There’s something about the matched set of Larry’s incredulity at what Pudi considers luxury and Pudi’s incredulity that Larry doesn’t understand what the industry is like that evokes conversations a good number of folks my age and younger have had with people in our fields aged, say, 60 and over. People who came up in a seniority-based system where institutions still redistributed a lot of wealth don’t grasp that the economics of superstar-based industries are way different.
(A quick aside: some of you may think that the government wasn’t redistributing wealth a generation ago, and sure, but I don’t mean the government: I mean that even private companies had so many rent-extracting opportunities and wealth-spreading inefficiencies that entire classes of creative types could make a good living doing something useless essentially through parasitism, as this oral history of the Columbia House catalog discusses:
CW: There was this way in which it was remarkable how much manpower there was to make something so small. That those music catalogs required 30, 40, and 50 people to proofread them and write the content. You think now how few resources you use to do something equivalent. It is sort of breathtaking there was so much time on our hands.
AA: There was so much money floating around. …
SFJ: One of the millions of reasons that I’m probably almost on the verge of leaving New York and being yet another person in L.A. is the intensity here to just make rent. Especially looking at my younger friends in their late 20s, I feel bad for them, because they’re grinding. They’re working their asses off. They’re working so much harder than we did, and they’re barely having time for their own projects. One thing about the fat, Clintonian, CD money years, is that in New York, you could still skim off some of the industry money and be an artist. Now, the financial demands of the city are so absurd that it is squeezing people left and right, even people who make reasonable money.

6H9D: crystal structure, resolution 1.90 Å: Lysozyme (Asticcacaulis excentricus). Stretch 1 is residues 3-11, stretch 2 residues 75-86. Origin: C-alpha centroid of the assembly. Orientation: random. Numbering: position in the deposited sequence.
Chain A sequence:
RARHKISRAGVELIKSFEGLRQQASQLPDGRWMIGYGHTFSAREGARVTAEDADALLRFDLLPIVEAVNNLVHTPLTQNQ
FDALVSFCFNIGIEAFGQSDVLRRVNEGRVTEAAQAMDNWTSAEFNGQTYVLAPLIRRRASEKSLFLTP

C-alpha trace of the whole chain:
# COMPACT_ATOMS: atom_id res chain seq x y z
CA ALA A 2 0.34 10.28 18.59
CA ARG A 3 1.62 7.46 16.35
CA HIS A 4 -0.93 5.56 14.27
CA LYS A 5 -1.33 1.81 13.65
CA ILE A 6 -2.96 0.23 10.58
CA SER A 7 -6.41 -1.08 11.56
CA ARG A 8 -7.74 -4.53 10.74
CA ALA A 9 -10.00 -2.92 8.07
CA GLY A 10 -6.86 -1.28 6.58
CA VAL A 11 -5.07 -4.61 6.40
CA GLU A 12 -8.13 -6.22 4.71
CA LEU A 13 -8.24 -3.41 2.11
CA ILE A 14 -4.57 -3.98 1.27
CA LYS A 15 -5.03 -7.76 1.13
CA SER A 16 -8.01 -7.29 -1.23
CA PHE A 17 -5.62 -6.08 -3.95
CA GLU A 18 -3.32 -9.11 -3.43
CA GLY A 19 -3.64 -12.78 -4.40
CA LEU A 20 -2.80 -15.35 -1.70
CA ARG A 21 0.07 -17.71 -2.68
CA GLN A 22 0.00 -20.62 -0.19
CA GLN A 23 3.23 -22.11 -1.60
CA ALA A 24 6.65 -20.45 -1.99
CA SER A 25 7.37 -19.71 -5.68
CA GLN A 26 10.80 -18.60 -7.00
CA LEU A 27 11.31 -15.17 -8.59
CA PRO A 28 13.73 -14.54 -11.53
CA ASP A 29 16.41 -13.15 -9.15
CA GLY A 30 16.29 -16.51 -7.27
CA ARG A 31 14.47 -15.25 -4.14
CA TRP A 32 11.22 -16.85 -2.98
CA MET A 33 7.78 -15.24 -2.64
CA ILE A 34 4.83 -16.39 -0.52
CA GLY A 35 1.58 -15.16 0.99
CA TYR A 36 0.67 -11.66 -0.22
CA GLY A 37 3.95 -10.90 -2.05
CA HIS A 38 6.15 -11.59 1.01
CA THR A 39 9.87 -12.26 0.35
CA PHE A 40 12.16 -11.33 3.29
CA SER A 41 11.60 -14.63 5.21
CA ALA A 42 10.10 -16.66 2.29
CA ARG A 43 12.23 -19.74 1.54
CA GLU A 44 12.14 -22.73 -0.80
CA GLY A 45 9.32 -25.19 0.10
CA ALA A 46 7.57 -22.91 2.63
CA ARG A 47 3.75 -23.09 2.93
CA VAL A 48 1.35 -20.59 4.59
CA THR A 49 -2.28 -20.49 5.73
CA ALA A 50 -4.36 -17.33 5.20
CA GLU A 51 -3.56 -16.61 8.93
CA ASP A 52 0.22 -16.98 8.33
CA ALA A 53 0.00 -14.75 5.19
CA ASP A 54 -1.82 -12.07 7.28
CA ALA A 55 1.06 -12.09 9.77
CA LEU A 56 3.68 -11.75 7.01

This sort of story feels absurd to me, and I work in a university, a setting almost comically inefficient by any standard. The organizational logic of the universe I’ve always inhabited is that even when people are doing tasks that are obviously absurd they’re nevertheless performing them under circumstances that make them feel stressed out and burned out and undervalued—and they are, because if someone has hired you to run the Basket-Weaving Therapy Program and then not given you any wicker to make baskets, that’s still stressful even if basket-weaving is a dumb way to do therapy. That goes triple, of course, for people doing actually useful stuff who are also underfunded because of all the money being wasted on basketry.)